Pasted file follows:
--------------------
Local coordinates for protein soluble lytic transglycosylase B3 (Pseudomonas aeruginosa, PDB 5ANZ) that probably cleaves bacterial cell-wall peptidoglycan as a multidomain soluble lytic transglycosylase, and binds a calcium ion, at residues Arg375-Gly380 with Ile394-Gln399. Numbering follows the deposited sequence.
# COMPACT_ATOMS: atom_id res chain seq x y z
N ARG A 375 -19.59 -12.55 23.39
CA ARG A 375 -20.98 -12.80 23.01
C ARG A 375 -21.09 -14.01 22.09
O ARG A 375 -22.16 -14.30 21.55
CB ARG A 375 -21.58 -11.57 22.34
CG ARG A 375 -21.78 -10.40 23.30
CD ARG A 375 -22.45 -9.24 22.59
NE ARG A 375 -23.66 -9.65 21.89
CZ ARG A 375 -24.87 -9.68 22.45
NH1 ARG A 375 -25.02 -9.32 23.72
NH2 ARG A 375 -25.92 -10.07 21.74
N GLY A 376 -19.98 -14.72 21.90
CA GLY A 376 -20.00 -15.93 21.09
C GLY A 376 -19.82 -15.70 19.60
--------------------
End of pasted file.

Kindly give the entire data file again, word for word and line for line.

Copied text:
Local coordinates for protein soluble lytic transglycosylase B3 (Pseudomonas aeruginosa, PDB 5ANZ) that probably cleaves bacterial cell-wall peptidoglycan as a multidomain soluble lytic transglycosylase, and binds a calcium ion, at residues Arg375-Gly380 with Ile394-Gln399. Numbering follows the deposited sequence.
# COMPACT_ATOMS: atom_id res chain seq x y z
N ARG A 375 -19.59 -12.55 23.39
CA ARG A 375 -20.98 -12.80 23.01
C ARG A 375 -21.09 -14.01 22.09
O ARG A 375 -22.16 -14.30 21.55
CB ARG A 375 -21.58 -11.57 22.34
CG ARG A 375 -21.78 -10.40 23.30
CD ARG A 375 -22.45 -9.24 22.59
NE ARG A 375 -23.66 -9.65 21.89
CZ ARG A 375 -24.87 -9.68 22.45
NH1 ARG A 375 -25.02 -9.32 23.72
NH2 ARG A 375 -25.92 -10.07 21.74
N GLY A 376 -19.98 -14.72 21.90
CA GLY A 376 -20.00 -15.93 21.09
C GLY A 376 -19.82 -15.70 19.60